Quality an issue
As the first JAC trucks arrive, fit and finish cause delays
would have damaged the image of the brand if it had been launched in that condition.
‘‘ You only get one chance to make a first impression and our goal is to make sure the first impression doesn’t disappoint Australian new truck buyers,’’ sayswmcmanaging director Jason Pecotic.
One of the issues facing WMCIS the consistency of the components, with many Chinese manufacturers often thinking nothing of having different trim or features in the same batch of vehicles.
Working Wheels tested two JAC trucks in New Zealand earlier this year and remarked that work would need to be done to improve interior quality and to reduce the amount of cabin noise to meet Australian customers expectations, even when purchasing an affordable lightduty truck.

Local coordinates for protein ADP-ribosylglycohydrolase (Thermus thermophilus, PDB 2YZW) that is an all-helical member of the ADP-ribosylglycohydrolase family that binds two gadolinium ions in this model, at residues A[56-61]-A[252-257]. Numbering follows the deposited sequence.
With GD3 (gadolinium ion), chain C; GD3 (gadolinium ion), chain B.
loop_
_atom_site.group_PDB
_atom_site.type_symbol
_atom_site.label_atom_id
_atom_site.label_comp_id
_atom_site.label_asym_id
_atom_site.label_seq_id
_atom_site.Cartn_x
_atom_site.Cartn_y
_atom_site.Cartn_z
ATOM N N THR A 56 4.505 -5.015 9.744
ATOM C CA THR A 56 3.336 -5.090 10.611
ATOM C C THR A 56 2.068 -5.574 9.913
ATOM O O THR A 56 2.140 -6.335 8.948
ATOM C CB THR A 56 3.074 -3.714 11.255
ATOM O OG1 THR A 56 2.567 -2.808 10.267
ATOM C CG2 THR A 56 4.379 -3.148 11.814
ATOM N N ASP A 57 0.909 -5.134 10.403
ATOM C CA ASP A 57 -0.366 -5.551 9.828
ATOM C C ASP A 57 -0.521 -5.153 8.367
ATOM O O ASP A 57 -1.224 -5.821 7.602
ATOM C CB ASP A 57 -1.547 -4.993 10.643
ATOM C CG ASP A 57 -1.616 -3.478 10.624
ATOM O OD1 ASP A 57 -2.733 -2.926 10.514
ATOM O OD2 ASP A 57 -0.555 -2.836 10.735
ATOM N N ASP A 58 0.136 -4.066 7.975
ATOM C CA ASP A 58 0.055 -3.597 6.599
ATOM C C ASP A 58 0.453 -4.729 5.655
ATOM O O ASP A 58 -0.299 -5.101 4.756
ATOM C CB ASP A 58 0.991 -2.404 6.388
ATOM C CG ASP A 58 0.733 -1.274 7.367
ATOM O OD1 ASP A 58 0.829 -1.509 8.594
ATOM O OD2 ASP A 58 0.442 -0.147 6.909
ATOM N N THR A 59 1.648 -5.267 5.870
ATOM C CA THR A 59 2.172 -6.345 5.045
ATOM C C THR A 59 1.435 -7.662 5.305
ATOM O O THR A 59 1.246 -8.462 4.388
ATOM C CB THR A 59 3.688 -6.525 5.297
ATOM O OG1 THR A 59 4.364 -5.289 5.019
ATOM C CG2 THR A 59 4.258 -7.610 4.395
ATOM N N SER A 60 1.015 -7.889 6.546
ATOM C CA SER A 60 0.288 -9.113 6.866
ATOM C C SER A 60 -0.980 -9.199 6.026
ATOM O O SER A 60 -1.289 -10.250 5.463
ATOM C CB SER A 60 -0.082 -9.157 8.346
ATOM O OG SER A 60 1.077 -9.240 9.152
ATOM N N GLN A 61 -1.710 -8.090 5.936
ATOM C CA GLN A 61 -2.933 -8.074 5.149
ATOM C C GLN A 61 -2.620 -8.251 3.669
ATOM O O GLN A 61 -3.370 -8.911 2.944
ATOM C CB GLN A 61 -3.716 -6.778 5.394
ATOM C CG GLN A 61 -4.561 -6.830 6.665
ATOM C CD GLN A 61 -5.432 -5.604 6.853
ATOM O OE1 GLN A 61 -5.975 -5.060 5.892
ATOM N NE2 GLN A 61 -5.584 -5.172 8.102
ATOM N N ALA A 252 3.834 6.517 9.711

Wmcwill now set up a small company in China to make it easier to monitor the quality of the vehicles it will bring to Australia.
The importer’s idea is to employ about six people in Suzhou who will effectively check the vehicles to make sure they match the quality standards it requires.
Wmclast month announced it was pulling out of a deal to introduce the Chinesemade Foton workhorse ute, citing uncompetitive pricing and quality concerns as key reasons.
The company has had some success with importing vehicles from China and is looking at topping 260 Australian sales of Chinese-made Higer buses in 2011.
‘‘ WMC’S commitment is to ensure the best specification, quality and price, which are the key elements that have driven our success with Higer,’’ Pecotic says.
Consistent approach: The importer of JAC trucks wants the trim and features to be of a uniform standard